>Brookings Oregon News, Sports, & Weather | The Curry Coastal Pilot

News Classifieds Web
web powered by Web Search Powered by Google

News arrow News arrow Business arrow CFCU'S STAN BARON NAMED ONE OF STATE'S GREAT BUSINESS LEADERS

Print

CFCU'S STAN BARON NAMED ONE OF STATE'S GREAT BUSINESS LEADERS

By Marjorie Woodfin

Pilot staff writer

When Chetco Federal Credit Union President and Chief Executive Officer Stanley Baron was thumbing through his latest copy of Oregon Business magazine's Power Book 2007 issue, he was surprised to see a face that he recognized.

"I thought, ‘That guy looks familiar.' I took a closer look and discovered why." It was a shot of Baron himself.

He said that he was thumbing through the magazine because, "We're being considered as one of the top 100 small companies in Oregon, but we won't know until March."

Until he saw his photo in the magazine, Baron said he had no idea that he was even being considered for the recognition as one of "50 Great Leaders for Oregon."

Baron was recognized as a leader in the section, "10 Super Connectors," described as, "Super Connectors know everyone and everything it takes to get things done in business or public policy. They make the connections Oregon needs to keep things humming."

According to the article, "Baron, 63, has led CFCU to be an award-winning credit union and a positive community influence in Oregon's Southwest corner."

Baron is quoted in the magazine in answer to the question about what he wanted to do when he grew up, "I had no idea until I stumbled upon credit unions. During my 36 years in the credit union industry my passion has grown consistently."

Referring to that quote, Baron said, "When you find something that you fall in love with, you're fortunate."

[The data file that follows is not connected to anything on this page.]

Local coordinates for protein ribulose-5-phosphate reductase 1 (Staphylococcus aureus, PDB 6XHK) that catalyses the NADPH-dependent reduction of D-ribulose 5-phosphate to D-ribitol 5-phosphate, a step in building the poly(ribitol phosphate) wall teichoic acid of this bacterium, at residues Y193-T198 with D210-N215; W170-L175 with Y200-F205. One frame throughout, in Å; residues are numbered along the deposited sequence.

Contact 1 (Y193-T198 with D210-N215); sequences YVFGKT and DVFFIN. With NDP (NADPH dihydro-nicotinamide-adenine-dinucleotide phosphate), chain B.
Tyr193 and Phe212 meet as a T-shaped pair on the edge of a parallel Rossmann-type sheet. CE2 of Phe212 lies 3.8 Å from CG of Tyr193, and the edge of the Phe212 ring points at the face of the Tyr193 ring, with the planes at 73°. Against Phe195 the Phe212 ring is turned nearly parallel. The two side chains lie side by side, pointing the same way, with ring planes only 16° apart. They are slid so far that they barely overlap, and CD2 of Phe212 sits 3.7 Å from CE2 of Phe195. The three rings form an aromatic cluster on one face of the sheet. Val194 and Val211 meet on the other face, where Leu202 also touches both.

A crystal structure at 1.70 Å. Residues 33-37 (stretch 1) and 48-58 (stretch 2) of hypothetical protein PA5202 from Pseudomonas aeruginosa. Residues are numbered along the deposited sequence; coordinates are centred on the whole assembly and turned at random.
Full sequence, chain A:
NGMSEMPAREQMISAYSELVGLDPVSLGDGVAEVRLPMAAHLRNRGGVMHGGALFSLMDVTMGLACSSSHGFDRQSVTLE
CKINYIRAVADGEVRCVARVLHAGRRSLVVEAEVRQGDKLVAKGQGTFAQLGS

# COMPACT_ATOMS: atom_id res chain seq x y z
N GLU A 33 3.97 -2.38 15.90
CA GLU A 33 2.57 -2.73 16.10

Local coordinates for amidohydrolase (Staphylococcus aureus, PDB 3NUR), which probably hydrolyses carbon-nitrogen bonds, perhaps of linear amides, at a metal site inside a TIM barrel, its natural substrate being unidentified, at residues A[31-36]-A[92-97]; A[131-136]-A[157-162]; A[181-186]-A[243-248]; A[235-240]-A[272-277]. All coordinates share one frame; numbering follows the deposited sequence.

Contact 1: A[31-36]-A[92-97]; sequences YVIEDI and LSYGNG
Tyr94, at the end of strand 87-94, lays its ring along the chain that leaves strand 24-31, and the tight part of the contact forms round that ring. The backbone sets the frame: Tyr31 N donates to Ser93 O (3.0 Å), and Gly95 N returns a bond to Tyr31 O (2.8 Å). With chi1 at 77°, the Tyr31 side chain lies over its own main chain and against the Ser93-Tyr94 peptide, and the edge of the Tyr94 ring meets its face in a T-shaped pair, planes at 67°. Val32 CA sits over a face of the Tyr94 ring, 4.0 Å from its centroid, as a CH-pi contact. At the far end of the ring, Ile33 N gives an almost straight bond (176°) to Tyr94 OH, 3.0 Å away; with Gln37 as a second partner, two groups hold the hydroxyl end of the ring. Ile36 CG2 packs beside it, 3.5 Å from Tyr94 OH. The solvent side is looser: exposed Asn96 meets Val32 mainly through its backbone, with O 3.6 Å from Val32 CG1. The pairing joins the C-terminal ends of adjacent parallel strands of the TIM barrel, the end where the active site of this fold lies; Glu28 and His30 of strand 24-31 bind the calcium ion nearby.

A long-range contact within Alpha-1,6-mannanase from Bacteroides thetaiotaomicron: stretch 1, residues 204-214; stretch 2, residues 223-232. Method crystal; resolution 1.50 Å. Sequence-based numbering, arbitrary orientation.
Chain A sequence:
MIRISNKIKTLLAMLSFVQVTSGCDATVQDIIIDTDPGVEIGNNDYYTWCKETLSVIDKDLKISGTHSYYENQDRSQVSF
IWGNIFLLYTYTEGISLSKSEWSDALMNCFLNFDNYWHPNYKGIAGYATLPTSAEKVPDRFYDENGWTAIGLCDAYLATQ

He is definitely in love with his business. "I'm not sure if we succeed in a business because we love the business, or if we love the business because we succeed," he said.

Both Baron and his wife Tina grew up in New Jersey. When they graduated from university they told each other that one day they would drive to the West Coast until they found just the right place.

They settled into jobs in New Jersey and started raising their family, two sons and a daughter. When their daughter took off for the University of Rhode Island, Baron said he looked at his wife and reminded her of their dream of 30 years earlier.

He saw an ad on a Credit Union Association web site advertising the position in Brookings. They had never heard of Brookings, but decided to take a look. And they liked what they saw.

Baron said, coming from the faster moving pace of the busy East Coast, moving to Brookings was culture shock. "When I first heard, ‘No hurry in Curry,' I thought, ‘Oh, oh, I'm in trouble.'"

He explained, "I walk faster than most people here drive," but then he added, "However, I've acclimated, and slowed down my life pace about 40 percent, and I realize that I enjoy it."